New Delhi: Every year air pollution levels spike in the Indo-Gangetic Plain a day after Diwali with grey skies and hard-to-breathe air.
This results from several meteorological factors, the stubble burning in neighbouring states and increased local emissions due to the firecracker use.
Analysis by the NCAP Tracker of data from Central Pollution Control Board’s (CPCB) 33 monitors in Delhi showed that PM 2.5 levels in the capital city this year were lower than in 2021 but continued to be above the daily safe limits of 60 ug/m3.
Data for four monitors was missing and hence has been excluded from the analysis. The highest PM 2.5 levels of 448.8 ug/m3 in the city were recorded at Pusa in Delhi.
However, the air quality index at 8 a.m. on October 25 was higher than its corresponding day and time last year.
According to the CPCB, the average Air Quality Index (of all monitoring stations in Delhi) on the morning after Diwali (October 25) spiked as compared to the morning of Diwali (October 24).
The city’s AQI was 301 at 8 a.m. on October 24. This deteriorated to 326 at the same time on October 25.
This was higher in comparison to the same days in 2021. On November 4, 2021 (Diwali day), the AQI for Delhi was 320. This improved to 317 on the morning of November 5, 2021.
According to the System of Air Quality and Weather Forecasting and Research (SAFAR), the PM 10 and PM 2.5 concentration in the city was 257 ug/m3 and 150 ug/m3, respectively, around 10 a.m.
Around 1.30 p.m, this deteriorated to 295 ug/m3 and 189 ug/m3, respectively. According to the CPCB, daily average safe limits for PM 10 and PM 2.5 are 100 ug/m3 and 60 ug/m3, respectively.
SAFAR’s observations for Delhi around 1 p.m. on Tuesday stated that the overall AQI indicated ‘very poor’ air quality. Fine particles (size less than 2.5 micrometre) contribute 64 per cent to PM10. AQI on Monday night did not deteriorate to ‘severe’ but remained within ‘very poor’.
Fire counts or emissions over the northwest region (share in PM2.5 5-6 per cent) and Diwali firecracker emissions appear to have not affected much Delhi’s air quality.
Local surface winds are moderate on Tuesday 8-16 km per hour, and Wednesday and Thursday calm to 6 km per hour with max temperature of 31-32 degrees Celsius and the minimum at 15 degrees that cause moderate to weak dispersion of pollutants.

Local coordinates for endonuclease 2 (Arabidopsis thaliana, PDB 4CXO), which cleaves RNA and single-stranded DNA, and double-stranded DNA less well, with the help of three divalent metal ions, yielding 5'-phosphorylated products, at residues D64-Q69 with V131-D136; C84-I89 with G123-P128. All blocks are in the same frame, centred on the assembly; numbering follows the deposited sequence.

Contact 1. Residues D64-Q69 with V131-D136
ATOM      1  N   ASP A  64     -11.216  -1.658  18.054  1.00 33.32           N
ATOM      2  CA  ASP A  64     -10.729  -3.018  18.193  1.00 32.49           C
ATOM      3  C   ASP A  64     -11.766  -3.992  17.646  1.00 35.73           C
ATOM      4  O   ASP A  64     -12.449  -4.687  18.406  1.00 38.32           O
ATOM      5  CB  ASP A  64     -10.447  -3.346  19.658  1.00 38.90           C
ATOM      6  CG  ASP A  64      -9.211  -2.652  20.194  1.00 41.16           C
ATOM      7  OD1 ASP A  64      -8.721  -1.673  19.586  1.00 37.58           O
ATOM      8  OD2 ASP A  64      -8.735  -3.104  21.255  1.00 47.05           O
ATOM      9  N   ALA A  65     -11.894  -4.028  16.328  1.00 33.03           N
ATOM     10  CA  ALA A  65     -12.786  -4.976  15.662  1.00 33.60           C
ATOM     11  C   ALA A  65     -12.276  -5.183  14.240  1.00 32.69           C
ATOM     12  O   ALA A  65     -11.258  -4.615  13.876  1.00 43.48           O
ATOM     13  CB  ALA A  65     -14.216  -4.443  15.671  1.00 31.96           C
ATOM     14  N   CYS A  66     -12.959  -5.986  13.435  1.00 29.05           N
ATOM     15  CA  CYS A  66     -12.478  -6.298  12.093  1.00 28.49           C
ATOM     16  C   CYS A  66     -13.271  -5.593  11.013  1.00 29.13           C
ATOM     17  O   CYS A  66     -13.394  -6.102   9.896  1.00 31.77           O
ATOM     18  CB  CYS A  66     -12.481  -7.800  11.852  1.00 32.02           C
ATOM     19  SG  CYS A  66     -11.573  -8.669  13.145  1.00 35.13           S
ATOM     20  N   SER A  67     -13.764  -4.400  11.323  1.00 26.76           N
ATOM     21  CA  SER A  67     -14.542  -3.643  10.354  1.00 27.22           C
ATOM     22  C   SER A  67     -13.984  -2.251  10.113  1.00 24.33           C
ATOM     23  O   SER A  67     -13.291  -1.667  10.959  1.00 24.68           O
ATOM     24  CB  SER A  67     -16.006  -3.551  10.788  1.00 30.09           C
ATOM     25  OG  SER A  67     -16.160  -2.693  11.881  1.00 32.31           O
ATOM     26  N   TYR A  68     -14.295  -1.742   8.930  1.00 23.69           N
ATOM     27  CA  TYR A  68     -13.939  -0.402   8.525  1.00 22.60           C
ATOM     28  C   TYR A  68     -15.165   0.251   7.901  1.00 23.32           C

Air quality is likely to further improve on Wednesday and Thursday to ‘poor’.
Gufran Beig, project director at SAFAR said, “Around 10 a.m., the Air Quality Index is hovering between 330 and 360. This is the relatively cleanest Diwali week since 2015. There are four specific reasons why the Air Quality remained in check and didn’t go as bad. The first reason is that the wind direction over the stubble fires, which is northwesterly during this period, changed to southwesterly on Monday.
“This region doesn’t have fires, and hence the contribution of the farm fires is minimal at five-eight per cent. Because Diwali is earlier in the winter season, the temperatures are warmer, and wind speeds are high at around 9 km per hour, the accumulation never reaches the saturation level.
“The accumulation remained equal to the ventilation, and hence the worse was over at 2 a.m. During morning, when winds usually become stagnant, it continued to be above 9 km per hour so the ventilation was good. The firecrackers, too, seem to be lesser this year.”
Meteorologists said the conditions were favourable for the pollution levels to remain in check.
Mahesh Palawat, Vice President of Meteorology and Climate Change, Skymet Weather, said, “We usually see hazardous levels of pollution on the day after Diwali, but this year it hasn’t been that bad.”
“While firecrackers contribute to the city’s air pollution, the major factor is the weather. This year, the winds and temperatures were favourable. The winds will continue from the northwest over the next few days, and the pollution levels will lower. It will, however, remain in the poor or very poor category.”
While the lower levels are welcome, there is a need to reduce the use of firecrackers.
Aarti Khosla, Director, Climate Trends, said: “It’s good news from Delhi with significantly lower pollution levels. The crackers ban went up in smoke, but it was the combination of factors — late withdrawal of rains leading to subsequent cleaner air, delayed crop burning and better wind conditions that led to this seemingly improved air quality which we haven’t seen in the last five-six years.
“The levels, however, remained above safe limits. If we as citizens reduce use of firecrackers, we are not only part of solution but also part of living our civilisational legacy.”